The Valley will become the home of one of the world’s largest mining companies if plans by Phelps Dodge Corp. and two Canadian mineral producers materialize.
Phoenix-based Phelps Dodge said it will acquire Inco Ltd. and Falconbridge Ltd., both based in Toronto, in a $40 billion deal that would create the largest mining firm in North America and the fifth largest in the world.
The new company will be called Phelps Dodge Inco Corp. and will maintain its corporate and copper division headquarters in Phoenix. Inco Nickel, the new company’s nickel division, will be based in Toronto.
The new company will combine Phelps Dodge’s strength in copper and molybdenum mining with Inco’s position in nickel and Falconbridge’s strength in copper and nickel.
‘‘We’re extremely excited about the powerhouse we’re creating,’’ Phelps Dodge chief executive J. Steven Whisler told a conference call with analysts Monday. ‘‘We truly have the chance to step up to the big leagues by combining our three companies.’’
The new firm will have nearly 40,000 employees in more than 40 countries worldwide. Phelps Dodge has guaranteed no mining or processing layoffs for three years, but the company said some administrative positions may be cut in Canada.
Phelps Dodge spokesman Jim Telle said the company doesn’t expect administrative staff changes in Phoenix, but it will increase employment in the Safford area as it gears up development of a new copper mine.
Construction could begin as early as next month if a final air-quality permit is obtained from the Arizona Department of Environmental Quality, Telle said.
Copper production at Safford is expected to begin in a year and a half, he said.
The activity comes at a time when metal prices are sky high, driven by strong global demand from China and elsewhere.
Inco had already been trying to acquire Falconbridge, and the Phelps Dodge proposal will allow Inco to sweeten its offer for Falconbridge. Both Inco and Falconbridge have been the targets of other takeover attempts.
While the Inco-Falconbridge deal awaited regulatory approva l, Vancouver-based Teck Cominco Ltd. made a bid for Inco and the Swiss mining company Xstrata PLC sought Falconbridge.
Xstrata and Teck Cominco did not comment on the latest developments Monday.
The three-way deal has been approved by the boards of each company but still must be approved by regulators and shareholders. The companies said they expect the transaction to close as soon as September.
Whisler, 51, will become chairman and chief executive of the combined company, while Inco CEO Scott Hand, 64, will become vice chairman and Falconbridge CEO Derek Pannell, 60, will become president of Inco Nickel.
Job reductions, bulk purchases and other synergies are expected to save the new company $900 million within two years.
Savings are expected to be significant in the nickelproducing Sudbury Basin in Ontario, where Inco and Falconbridge have contiguous, interwoven mines and processing plants.
Phelps Dodge also said it will bring new technology that can be applied to the Canadian operations.
‘‘I know our cultures are compatible and our people will be treated with respect,’’ Falconbridge’s Pannell said in the conference call.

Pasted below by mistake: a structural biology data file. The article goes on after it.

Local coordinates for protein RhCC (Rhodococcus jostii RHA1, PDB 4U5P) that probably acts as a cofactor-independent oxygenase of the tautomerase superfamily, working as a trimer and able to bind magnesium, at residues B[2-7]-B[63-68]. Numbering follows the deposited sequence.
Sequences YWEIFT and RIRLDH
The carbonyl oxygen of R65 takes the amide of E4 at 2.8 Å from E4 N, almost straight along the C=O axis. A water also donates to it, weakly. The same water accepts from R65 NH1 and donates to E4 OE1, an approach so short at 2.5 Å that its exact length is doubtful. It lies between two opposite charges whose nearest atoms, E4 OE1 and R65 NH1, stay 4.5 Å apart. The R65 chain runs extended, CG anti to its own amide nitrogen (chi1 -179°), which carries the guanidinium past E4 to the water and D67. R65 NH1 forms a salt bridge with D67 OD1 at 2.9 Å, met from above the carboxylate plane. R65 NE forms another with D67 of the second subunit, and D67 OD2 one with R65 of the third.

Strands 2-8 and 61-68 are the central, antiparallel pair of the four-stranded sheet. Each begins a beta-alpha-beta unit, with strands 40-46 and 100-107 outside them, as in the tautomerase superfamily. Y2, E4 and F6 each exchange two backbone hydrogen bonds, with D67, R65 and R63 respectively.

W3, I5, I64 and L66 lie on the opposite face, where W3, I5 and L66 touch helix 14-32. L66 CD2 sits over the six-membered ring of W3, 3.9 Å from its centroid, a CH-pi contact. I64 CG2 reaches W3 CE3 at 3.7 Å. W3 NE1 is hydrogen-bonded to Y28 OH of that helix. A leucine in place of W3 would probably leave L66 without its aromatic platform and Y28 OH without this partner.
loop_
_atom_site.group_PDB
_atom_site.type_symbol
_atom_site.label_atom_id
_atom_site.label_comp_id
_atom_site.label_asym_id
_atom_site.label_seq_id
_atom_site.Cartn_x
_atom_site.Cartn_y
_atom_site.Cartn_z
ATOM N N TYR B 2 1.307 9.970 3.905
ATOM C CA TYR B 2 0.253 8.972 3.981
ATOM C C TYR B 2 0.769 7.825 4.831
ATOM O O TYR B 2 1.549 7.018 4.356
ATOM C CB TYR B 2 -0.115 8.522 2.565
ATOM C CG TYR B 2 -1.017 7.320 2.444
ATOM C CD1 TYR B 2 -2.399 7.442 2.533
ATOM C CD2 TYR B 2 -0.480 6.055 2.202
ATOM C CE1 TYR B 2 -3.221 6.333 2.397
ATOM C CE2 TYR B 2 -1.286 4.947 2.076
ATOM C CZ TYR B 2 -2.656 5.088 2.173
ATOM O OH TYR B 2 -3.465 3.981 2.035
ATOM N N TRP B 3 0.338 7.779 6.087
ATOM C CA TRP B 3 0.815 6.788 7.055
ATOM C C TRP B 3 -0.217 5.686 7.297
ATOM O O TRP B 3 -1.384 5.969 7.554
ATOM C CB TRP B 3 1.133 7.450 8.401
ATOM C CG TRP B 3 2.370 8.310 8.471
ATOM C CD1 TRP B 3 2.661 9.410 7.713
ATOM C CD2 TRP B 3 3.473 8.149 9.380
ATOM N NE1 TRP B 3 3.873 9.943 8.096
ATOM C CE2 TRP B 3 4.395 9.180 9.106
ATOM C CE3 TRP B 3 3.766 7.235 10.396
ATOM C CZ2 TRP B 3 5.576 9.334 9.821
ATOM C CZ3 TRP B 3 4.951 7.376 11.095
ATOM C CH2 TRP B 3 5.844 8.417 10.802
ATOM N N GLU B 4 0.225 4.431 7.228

He added in a written statement that “this is an industryredefining transaction. Phelps Dodge Inco will have the scale, diversification, market leadership, reserve position, growth profile and balance sheet necessary to create tremendous value for shareholders.”
As part of the deal, Phelps Dodge announced a share repurchase program of up to $5 billion after closing to shore up the new company’s stock price.
Under the proposal, Inco shareholders will receive 0.672 shares of Phelps Dodge stock plus 17.50 Canadian dollars ($15.59 U.S.) per share in cash for each share of Inco stock, representing a premium of 23 percent to Inco’s market price as of the close of trading on June 23.
Inco in turn will increase its previous offer for Falconbridge to 17.50 Canadian dollars ($15.59) from 12.50 Canadian dollars ($11.14) and the exchange ratio to 0.55676 shares of Inco, from 0.524 shares, for each share of Falconbridge.
Based on the value of Phelps Dodge’s total offer for Inco of 80.13 Canadian dollars ($71.40) per share, the company said the implied value of Inco’s increased offer for Falconbridge is 62.11 Canadian dollars ($55.34), which is a 12 percent premium to Falconbridge’s closing price on June 23.
The Phelps Dodge acquisition of Inco is not contingent on Inco’s acquisition of Falconbridge. If that merger falls through, Inco shareholders still will receive the same stock and cash offer they would have received in the three-way transaction, the companies said.
The Phoenix company said it has arranged $22 billion in financing from Citigroup and HSBC while Inco has received additional financing commitments from four banks to increase its cash offer for Falconbridge.
After completion of the transaction, current Phelps Dodge shareholders would own about 40 percent of the new company, Inco shareholders about 31 percent and Falconbridge shareholders about 29 percent.
Following the announcement, Phelps Dodge shares tumbled 8 percent, or $6.72, to finish at $76.23 on the New York Stock Exchange.
Inco advanced 10 percent to $64.21 and Falconbridge rose 5 percent to $51.80.
- The Associated Press contributed to this report.